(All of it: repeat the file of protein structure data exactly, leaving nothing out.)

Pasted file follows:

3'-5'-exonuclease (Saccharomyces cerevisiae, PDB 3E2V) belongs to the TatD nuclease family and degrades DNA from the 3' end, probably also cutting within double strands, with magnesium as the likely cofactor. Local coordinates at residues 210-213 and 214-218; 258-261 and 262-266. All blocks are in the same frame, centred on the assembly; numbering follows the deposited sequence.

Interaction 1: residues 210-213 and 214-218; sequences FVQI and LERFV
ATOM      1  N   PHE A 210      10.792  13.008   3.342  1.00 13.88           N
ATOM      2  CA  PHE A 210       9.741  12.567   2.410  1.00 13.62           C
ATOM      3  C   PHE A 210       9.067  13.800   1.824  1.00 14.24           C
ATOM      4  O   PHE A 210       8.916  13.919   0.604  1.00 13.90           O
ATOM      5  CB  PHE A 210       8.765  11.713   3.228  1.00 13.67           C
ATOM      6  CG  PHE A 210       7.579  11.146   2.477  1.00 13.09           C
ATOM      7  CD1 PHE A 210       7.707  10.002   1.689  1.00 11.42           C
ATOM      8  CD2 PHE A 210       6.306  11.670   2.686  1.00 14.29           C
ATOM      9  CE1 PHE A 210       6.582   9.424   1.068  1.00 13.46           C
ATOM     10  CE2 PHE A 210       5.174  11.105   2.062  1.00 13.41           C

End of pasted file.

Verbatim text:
3'-5'-exonuclease (Saccharomyces cerevisiae, PDB 3E2V) belongs to the TatD nuclease family and degrades DNA from the 3' end, probably also cutting within double strands, with magnesium as the likely cofactor. Local coordinates at residues 210-213 and 214-218; 258-261 and 262-266. All blocks are in the same frame, centred on the assembly; numbering follows the deposited sequence.

Interaction 1: residues 210-213 and 214-218; sequences FVQI and LERFV
ATOM      1  N   PHE A 210      10.792  13.008   3.342  1.00 13.88           N
ATOM      2  CA  PHE A 210       9.741  12.567   2.410  1.00 13.62           C
ATOM      3  C   PHE A 210       9.067  13.800   1.824  1.00 14.24           C
ATOM      4  O   PHE A 210       8.916  13.919   0.604  1.00 13.90           O
ATOM      5  CB  PHE A 210       8.765  11.713   3.228  1.00 13.67           C
ATOM      6  CG  PHE A 210       7.579  11.146   2.477  1.00 13.09           C
ATOM      7  CD1 PHE A 210       7.707  10.002   1.689  1.00 11.42           C
ATOM      8  CD2 PHE A 210       6.306  11.670   2.686  1.00 14.29           C
ATOM      9  CE1 PHE A 210       6.582   9.424   1.068  1.00 13.46           C
ATOM     10  CE2 PHE A 210       5.174  11.105   2.062  1.00 13.41           C